Primary ignition (using the 10:1 attenuator)

The purpose of this test is to check primary ignition voltage on an external coil based ignition system. Looking at coil oscillation, burn time, dwell period and peak voltage.

Connection guidance

Connection for diagnostic work will vary dependent on application.

Technicians should whenever possible gain access to the test circuit without damage to seals and insulation. If this is not possible then make sure appropriate repairs are completed.

General connection advice

PicoScope offers a range of options within the test kits.

Dependent on difficulty of access, choose from:

  1. Breakout leads.
  2. Back-pinning probes.

Testing sensors and actuators (to include relevant circuit/connectors):

  • When testing a sensor, it is desirable to gain access at the control module.
  • When testing an actuator, it is desirable to gain access at the actuator.

Note: This helpfile refers to a 10:1 attenuator. If you are using a 20:1 attenuator please adjust the Probe settings for the relevant channel. These settings can be found under the Channel Options button, then: Probe > 20:1 Attenuator.

How to perform the test

  1. Connect a 10:1 attenuator to channel A of PicoScope.
  2. Connect channel A to the negative terminal on the ignition coil and to earth.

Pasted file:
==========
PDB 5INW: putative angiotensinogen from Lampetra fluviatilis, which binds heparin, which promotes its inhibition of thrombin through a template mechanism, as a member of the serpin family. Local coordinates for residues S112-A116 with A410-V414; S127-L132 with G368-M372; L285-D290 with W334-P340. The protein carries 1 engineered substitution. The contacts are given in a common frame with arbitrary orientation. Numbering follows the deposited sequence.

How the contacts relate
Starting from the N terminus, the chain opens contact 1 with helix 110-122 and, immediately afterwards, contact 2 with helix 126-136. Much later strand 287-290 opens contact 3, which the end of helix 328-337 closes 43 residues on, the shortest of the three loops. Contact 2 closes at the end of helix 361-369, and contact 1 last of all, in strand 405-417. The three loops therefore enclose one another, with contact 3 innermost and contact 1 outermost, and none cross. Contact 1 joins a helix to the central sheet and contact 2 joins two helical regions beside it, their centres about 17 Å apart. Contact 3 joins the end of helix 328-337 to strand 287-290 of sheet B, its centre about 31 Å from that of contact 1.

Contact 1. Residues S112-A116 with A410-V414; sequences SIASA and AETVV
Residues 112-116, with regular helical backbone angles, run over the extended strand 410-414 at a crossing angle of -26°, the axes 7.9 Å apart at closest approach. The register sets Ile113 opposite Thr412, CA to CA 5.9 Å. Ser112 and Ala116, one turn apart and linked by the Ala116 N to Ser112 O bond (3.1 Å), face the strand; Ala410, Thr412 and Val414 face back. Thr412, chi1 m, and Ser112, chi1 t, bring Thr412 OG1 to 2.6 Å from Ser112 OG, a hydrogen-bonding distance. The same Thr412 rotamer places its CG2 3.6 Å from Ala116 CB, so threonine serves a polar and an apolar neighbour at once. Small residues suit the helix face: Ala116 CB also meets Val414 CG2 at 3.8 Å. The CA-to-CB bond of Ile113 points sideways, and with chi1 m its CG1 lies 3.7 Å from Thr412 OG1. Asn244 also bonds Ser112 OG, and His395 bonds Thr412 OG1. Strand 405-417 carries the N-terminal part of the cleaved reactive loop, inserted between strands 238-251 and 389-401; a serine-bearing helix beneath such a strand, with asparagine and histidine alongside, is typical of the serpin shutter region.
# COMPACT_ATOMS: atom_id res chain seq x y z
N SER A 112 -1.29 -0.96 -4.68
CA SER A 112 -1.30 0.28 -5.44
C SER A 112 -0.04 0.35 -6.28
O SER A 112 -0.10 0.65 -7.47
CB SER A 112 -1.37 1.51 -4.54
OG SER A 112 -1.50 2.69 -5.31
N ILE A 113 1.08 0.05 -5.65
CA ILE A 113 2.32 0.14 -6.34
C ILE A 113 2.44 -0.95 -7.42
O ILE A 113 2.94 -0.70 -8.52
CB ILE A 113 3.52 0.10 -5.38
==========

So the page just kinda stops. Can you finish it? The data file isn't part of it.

3. Start the engine and allow it to idle.
  4. Minimise the help page and with the example waveform on your screen PicoScope has already selected suitable scales for you to capture a waveform.
  5. Start the scope to see live data.
  6. With your live waveform on screen stop the scope.
  7. Stop the engine, turn off the ignition.
  8. Use the Waveform Buffer and Zoom tools to examine your waveform.

Waveform notes

The ignition primary waveform is measuring the negative side of the ignition coil. The earth path of the coil can produce over 350 volts.

Within the primary picture there are several sections that need closer examination. In the waveform shown the horizontal voltage line at the centre of the oscilloscope begins fairly constant at about 40 volts, but then drops sharply into what is referred to as the coil oscillations. The coil oscillation period should display at least 4 peaks counting both upper and lower. 

There is no current in the coil's primary circuit until the dwell period, which is when the coil is earthed and the measured voltage drops to zero. The dwell period is controlled by the ignition amplifier, and the length of the dwell is determined by the time it takes to reach the requisite 5-10 amps, depending on system. When this predetermined current has been reached the amplifier stops increasing the primary current and maintains it until the earth is removed from the coil. This is the precise moment of ignition.

The vertical line at the centre of the trace, called the induced voltage is above 200 volts. The induced voltage is produced by magnetic induction. At the point of ignition, the coil earth circuit is removed and the magnetic field or flux collapses across the coil primary windings. This induces an average voltage between 150 to 350 volts. 

Waveform Library